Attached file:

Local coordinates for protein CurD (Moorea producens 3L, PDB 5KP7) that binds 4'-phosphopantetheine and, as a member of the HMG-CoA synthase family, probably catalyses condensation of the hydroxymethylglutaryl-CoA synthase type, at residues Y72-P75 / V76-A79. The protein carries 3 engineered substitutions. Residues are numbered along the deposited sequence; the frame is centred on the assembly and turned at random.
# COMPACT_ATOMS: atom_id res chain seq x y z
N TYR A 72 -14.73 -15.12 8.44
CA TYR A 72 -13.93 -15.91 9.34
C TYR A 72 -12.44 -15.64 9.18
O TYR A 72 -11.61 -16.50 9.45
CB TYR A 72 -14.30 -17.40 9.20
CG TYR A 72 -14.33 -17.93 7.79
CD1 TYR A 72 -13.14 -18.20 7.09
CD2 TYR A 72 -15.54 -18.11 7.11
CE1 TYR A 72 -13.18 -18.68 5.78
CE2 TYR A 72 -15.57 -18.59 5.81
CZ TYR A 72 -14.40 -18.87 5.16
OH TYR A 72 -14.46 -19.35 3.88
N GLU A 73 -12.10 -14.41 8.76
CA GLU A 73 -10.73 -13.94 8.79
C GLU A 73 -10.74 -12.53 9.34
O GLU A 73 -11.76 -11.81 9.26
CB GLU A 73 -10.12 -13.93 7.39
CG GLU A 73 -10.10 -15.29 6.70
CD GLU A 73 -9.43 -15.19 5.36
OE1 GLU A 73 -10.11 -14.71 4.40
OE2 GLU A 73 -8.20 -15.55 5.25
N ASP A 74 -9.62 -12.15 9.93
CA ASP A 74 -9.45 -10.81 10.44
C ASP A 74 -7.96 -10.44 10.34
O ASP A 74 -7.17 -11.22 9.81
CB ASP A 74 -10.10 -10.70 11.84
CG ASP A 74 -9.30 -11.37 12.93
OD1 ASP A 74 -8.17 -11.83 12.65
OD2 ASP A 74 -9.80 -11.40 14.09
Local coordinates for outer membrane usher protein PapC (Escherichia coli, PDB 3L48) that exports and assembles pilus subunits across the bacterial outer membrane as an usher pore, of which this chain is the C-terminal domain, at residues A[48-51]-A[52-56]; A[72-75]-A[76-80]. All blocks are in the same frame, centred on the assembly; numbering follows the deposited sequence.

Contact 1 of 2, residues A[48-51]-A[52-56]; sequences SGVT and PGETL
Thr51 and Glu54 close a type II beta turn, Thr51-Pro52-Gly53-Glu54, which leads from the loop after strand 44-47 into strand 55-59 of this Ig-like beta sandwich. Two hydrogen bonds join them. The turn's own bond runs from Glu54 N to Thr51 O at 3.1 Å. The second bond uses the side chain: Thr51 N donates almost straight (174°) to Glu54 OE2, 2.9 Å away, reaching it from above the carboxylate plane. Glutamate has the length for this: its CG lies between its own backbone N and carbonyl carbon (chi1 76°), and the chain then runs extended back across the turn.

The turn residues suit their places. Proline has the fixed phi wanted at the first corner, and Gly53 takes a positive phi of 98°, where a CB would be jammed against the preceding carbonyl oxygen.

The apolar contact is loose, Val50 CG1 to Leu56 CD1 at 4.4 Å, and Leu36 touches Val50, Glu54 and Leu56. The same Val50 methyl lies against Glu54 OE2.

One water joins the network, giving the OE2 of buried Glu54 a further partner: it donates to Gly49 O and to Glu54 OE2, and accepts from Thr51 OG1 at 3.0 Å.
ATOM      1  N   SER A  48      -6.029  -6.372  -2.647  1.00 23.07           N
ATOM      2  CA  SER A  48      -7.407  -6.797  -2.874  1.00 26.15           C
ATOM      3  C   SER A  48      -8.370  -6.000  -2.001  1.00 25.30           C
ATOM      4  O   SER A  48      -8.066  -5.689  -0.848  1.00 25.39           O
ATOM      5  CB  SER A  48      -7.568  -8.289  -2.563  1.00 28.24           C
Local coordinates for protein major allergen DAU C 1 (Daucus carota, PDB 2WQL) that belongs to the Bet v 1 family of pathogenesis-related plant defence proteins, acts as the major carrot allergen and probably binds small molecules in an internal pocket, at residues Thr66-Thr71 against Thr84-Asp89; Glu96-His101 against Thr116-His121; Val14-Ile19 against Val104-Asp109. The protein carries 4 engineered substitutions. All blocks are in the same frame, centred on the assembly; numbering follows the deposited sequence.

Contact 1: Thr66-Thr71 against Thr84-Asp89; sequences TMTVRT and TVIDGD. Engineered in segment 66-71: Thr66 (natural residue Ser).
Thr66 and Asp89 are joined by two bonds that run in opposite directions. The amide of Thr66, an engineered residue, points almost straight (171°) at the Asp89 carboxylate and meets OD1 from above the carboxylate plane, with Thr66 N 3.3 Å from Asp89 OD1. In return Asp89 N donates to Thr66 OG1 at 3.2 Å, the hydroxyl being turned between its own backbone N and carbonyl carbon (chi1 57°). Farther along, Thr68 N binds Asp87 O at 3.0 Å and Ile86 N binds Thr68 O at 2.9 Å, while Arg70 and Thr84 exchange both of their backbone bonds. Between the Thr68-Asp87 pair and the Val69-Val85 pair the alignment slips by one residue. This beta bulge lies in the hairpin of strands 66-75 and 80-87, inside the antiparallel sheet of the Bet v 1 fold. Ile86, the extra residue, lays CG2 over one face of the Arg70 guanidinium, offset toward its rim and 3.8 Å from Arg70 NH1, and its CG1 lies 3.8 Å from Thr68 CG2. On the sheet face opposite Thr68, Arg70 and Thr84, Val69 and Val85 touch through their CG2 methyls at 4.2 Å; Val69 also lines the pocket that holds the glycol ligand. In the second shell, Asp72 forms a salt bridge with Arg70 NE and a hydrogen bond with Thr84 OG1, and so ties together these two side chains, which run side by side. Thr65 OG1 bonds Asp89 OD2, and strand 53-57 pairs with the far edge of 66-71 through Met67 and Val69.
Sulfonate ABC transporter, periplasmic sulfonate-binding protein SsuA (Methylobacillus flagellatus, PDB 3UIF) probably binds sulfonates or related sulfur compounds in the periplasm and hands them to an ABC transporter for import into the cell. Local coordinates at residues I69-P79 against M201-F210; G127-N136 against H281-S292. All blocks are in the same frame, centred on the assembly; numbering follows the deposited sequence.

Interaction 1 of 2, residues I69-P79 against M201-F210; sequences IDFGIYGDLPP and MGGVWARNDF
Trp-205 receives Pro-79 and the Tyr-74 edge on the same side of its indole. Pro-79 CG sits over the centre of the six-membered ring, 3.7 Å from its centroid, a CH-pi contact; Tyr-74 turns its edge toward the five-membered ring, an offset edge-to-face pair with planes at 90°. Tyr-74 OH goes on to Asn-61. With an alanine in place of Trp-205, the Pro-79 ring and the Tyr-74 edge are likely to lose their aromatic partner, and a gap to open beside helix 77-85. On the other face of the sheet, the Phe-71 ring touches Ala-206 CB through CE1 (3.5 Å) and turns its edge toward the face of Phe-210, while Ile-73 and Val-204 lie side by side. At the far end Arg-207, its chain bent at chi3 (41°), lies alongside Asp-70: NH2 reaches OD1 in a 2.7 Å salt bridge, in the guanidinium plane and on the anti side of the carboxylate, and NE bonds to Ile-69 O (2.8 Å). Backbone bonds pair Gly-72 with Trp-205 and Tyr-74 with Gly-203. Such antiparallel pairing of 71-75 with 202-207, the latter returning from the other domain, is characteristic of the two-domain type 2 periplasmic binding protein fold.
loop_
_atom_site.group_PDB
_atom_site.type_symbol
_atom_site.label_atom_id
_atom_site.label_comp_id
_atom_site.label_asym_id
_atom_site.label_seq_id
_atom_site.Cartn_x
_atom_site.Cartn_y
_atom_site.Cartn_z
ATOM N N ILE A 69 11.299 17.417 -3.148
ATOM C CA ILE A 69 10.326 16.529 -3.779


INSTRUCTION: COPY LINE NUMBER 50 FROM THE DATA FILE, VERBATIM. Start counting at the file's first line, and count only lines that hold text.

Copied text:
_atom_site.group_PDB